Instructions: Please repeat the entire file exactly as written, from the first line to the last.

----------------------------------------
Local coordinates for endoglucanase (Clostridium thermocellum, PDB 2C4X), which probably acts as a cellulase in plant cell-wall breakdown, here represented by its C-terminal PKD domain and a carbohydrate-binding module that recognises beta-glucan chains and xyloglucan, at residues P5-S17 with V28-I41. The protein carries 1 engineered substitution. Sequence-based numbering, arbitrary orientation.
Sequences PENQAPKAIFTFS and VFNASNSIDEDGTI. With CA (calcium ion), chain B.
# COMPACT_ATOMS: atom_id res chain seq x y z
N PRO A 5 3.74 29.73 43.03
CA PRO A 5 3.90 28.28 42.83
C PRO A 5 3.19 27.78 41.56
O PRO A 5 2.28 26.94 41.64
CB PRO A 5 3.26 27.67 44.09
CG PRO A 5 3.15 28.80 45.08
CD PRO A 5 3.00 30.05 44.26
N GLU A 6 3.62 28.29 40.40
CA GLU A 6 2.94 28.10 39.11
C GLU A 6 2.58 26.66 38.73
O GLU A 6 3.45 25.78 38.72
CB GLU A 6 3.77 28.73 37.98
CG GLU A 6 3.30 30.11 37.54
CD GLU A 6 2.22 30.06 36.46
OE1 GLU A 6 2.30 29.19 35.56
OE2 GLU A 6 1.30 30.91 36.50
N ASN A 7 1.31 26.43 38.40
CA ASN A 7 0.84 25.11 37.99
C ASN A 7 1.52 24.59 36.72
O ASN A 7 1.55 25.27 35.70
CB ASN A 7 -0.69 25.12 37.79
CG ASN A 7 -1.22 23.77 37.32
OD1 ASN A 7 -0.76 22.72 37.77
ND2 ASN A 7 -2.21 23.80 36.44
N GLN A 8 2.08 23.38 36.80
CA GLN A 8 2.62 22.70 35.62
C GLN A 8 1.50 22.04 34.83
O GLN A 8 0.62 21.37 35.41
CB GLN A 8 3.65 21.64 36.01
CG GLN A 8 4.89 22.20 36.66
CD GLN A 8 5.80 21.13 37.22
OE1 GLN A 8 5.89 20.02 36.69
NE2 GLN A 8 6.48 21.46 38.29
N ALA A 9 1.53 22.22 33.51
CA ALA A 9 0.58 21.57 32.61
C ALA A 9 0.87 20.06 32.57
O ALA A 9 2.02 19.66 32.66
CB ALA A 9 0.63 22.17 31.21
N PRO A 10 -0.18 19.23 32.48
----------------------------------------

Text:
Local coordinates for endoglucanase (Clostridium thermocellum, PDB 2C4X), which probably acts as a cellulase in plant cell-wall breakdown, here represented by its C-terminal PKD domain and a carbohydrate-binding module that recognises beta-glucan chains and xyloglucan, at residues P5-S17 with V28-I41. The protein carries 1 engineered substitution. Sequence-based numbering, arbitrary orientation.
Sequences PENQAPKAIFTFS and VFNASNSIDEDGTI. With CA (calcium ion), chain B.
# COMPACT_ATOMS: atom_id res chain seq x y z
N PRO A 5 3.74 29.73 43.03
CA PRO A 5 3.90 28.28 42.83
C PRO A 5 3.19 27.78 41.56
O PRO A 5 2.28 26.94 41.64
CB PRO A 5 3.26 27.67 44.09
CG PRO A 5 3.15 28.80 45.08
CD PRO A 5 3.00 30.05 44.26
N GLU A 6 3.62 28.29 40.40
CA GLU A 6 2.94 28.10 39.11
C GLU A 6 2.58 26.66 38.73
O GLU A 6 3.45 25.78 38.72
CB GLU A 6 3.77 28.73 37.98
CG GLU A 6 3.30 30.11 37.54
CD GLU A 6 2.22 30.06 36.46
OE1 GLU A 6 2.30 29.19 35.56
OE2 GLU A 6 1.30 30.91 36.50
N ASN A 7 1.31 26.43 38.40
CA ASN A 7 0.84 25.11 37.99
C ASN A 7 1.52 24.59 36.72
O ASN A 7 1.55 25.27 35.70
CB ASN A 7 -0.69 25.12 37.79
CG ASN A 7 -1.22 23.77 37.32
OD1 ASN A 7 -0.76 22.72 37.77
ND2 ASN A 7 -2.21 23.80 36.44
N GLN A 8 2.08 23.38 36.80
CA GLN A 8 2.62 22.70 35.62
C GLN A 8 1.50 22.04 34.83
O GLN A 8 0.62 21.37 35.41
CB GLN A 8 3.65 21.64 36.01
CG GLN A 8 4.89 22.20 36.66
CD GLN A 8 5.80 21.13 37.22
OE1 GLN A 8 5.89 20.02 36.69
NE2 GLN A 8 6.48 21.46 38.29
N ALA A 9 1.53 22.22 33.51
CA ALA A 9 0.58 21.57 32.61
C ALA A 9 0.87 20.06 32.57
O ALA A 9 2.02 19.66 32.66
CB ALA A 9 0.63 22.17 31.21
N PRO A 10 -0.18 19.23 32.48